“Even if the subsidies are cut, government could hardly manage to bring down the fiscal deficit as projected to 5.1% of GDP (gross domestic product)," said Deepali Bhargava, chief India economist at Espirito Santo Securities. “There is no room for using the resources for capital expenditure, at least not this year as meeting the deficit target is itself going to be tough."

RBI’s annual report reiterated that its priority should be to bring down the deficit to support potential growth “even if it means a slower pace of recovery in the short run".

“It is important to appreciate as to what monetary policy can or cannot do," RBI said, adding that it can have a strong long-run impact on inflation, but can influence output in a more limited way by nudging growth towards potential when the growth operates below or above potential.

“Importantly, monetary policy cannot bring about permanent or long-run changes in the levels of output, which are mainly driven by technology, productivity changes and fiscal policy, through its impact on thrift and investment behaviour," the annual report said. With growth slowing, the government may fall short of the budgetary target on indirect taxes as well as non-tax revenue, it said.

The divestment target could also be hard to achieve in a falling equity market, RBI said. The divestment target for the current fiscal is 30,000 crore, out of which 124.97 crore has been achieved so far. The target was 40,000 crore last year and only about a third—Rs 13,894.05 crore —was raised. Despite the growth slowdown, “inflation control remains the cornerstone of monetary policy as upside risks to inflation remain", the report said.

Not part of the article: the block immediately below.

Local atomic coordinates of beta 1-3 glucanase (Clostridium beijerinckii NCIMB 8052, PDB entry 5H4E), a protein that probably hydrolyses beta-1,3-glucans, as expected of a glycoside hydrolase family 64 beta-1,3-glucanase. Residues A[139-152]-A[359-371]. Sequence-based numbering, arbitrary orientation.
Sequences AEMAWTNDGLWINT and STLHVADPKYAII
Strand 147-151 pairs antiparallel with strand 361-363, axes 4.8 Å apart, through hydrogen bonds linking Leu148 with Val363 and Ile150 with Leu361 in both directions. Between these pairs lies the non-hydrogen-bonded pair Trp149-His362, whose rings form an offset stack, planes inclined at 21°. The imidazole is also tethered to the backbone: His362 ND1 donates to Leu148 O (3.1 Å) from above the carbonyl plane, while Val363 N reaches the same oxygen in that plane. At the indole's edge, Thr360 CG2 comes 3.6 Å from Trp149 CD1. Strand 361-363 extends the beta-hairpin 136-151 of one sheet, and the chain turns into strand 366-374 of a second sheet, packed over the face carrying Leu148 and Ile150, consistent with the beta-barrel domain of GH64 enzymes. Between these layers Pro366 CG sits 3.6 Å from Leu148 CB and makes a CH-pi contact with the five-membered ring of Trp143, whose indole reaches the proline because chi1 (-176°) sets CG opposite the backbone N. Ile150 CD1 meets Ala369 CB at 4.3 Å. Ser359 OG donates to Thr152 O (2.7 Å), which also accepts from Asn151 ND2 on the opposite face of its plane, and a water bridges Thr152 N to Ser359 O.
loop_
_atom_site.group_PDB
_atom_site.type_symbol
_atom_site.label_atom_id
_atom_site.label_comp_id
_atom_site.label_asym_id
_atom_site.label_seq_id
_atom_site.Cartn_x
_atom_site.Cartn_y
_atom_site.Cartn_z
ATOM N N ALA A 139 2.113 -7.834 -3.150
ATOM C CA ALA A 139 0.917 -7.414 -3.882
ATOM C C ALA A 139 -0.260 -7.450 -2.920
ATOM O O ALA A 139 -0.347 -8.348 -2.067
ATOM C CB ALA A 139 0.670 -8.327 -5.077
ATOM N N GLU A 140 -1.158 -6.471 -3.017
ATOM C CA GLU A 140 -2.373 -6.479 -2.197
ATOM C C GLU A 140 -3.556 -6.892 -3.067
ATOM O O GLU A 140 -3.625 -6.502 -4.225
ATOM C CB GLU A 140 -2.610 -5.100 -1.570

Even though wholesale price inflation has dropped to the sub-7% level in July—to a 32-month low 6.87%—it may not be sustained at this level because of the erratic monsoon and the rise in the minimum support price for foodgrain. RBI said there could be a considerable price rise in pulses—a drop in their production due to drought globally is likely to aggravate the situation.

Rainfall up to mid-August was deficient by 16%, according to government estimates, even as RBI’s own estimate pegged the deficiency at 21%. The deficient monsoon has emerged as a new uncertainty in the growth equation, the annual report said.

There are signs of suppressed inflation in diesel, electricity, coal and fertilizer prices that need to be adjusted upwards, RBI suggested.

“Inflation prevailed above the threshold level at which the growth-inflation trade-off stops working and high inflation turns inimical to growth and growth sustainability," it said.

The current high inflation phase is one of the longest since the mid-1990s, the annual report said. Between January 2010 and November 2011, average inflation remained at 9.6%.

RBI governor D. Subbarao had said earlier that India’s inflation threshold is 5%, beyond which the price rise starts to eat into growth. “The inflation outlook for 2012-13 remains better than the previous year, though the inflation trajectory could remain sticky," the annual report said.

Mint’s Sunil B.S. contributed to this story.

Also See | Episodes of high inflation (PDF)

Graphic by Paras Jain/Mint